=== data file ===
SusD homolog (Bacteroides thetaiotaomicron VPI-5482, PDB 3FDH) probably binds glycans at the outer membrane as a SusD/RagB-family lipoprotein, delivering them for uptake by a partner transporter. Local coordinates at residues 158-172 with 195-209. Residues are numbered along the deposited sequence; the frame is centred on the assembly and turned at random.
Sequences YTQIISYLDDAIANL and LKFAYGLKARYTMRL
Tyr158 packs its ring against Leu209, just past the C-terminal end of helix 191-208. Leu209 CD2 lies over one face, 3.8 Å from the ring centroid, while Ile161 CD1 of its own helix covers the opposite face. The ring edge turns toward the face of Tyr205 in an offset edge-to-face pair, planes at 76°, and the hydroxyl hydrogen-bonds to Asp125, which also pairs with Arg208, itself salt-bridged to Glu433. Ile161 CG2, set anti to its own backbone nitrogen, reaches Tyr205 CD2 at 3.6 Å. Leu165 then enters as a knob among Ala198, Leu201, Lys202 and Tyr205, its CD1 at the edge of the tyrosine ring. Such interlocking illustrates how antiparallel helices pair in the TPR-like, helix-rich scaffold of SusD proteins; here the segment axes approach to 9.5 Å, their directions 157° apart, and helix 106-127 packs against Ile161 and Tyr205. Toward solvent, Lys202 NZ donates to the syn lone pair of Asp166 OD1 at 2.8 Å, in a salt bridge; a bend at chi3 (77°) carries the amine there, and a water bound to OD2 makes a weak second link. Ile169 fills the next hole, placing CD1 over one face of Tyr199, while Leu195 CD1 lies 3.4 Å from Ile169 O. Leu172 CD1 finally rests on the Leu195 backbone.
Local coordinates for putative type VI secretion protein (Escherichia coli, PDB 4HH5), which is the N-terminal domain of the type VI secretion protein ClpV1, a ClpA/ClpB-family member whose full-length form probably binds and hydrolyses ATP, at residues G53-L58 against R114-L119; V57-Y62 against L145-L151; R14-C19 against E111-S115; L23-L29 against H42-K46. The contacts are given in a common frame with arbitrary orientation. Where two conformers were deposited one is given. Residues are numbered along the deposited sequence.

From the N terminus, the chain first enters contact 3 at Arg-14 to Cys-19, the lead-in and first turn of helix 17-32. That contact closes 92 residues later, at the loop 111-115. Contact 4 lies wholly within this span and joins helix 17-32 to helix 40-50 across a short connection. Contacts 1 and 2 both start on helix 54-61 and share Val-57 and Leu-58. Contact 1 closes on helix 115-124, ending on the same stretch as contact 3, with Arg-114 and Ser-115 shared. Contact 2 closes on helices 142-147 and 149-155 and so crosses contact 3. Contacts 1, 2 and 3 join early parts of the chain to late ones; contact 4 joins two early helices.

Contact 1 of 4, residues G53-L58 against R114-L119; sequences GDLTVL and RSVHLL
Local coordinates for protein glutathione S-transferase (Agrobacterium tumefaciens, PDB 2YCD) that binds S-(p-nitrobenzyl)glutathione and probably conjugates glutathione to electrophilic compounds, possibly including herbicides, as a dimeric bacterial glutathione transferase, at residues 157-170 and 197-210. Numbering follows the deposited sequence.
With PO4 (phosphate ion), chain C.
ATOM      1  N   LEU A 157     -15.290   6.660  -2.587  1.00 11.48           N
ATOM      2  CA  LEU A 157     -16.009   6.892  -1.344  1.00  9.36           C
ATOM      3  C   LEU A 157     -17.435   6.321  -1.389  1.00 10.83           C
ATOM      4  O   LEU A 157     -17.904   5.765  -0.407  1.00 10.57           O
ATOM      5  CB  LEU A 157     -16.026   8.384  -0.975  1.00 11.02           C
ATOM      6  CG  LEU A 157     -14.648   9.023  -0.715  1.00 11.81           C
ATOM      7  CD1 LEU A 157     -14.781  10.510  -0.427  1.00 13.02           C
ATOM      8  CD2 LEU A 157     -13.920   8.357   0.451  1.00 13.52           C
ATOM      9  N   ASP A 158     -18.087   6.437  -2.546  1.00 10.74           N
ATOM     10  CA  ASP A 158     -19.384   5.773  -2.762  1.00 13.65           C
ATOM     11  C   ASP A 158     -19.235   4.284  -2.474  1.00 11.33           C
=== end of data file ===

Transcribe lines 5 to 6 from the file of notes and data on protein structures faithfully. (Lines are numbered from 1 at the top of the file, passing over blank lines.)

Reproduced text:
From the N terminus, the chain first enters contact 3 at Arg-14 to Cys-19, the lead-in and first turn of helix 17-32. That contact closes 92 residues later, at the loop 111-115. Contact 4 lies wholly within this span and joins helix 17-32 to helix 40-50 across a short connection. Contacts 1 and 2 both start on helix 54-61 and share Val-57 and Leu-58. Contact 1 closes on helix 115-124, ending on the same stretch as contact 3, with Arg-114 and Ser-115 shared. Contact 2 closes on helices 142-147 and 149-155 and so crosses contact 3. Contacts 1, 2 and 3 join early parts of the chain to late ones; contact 4 joins two early helices.

Contact 1 of 4, residues G53-L58 against R114-L119; sequences GDLTVL and RSVHLL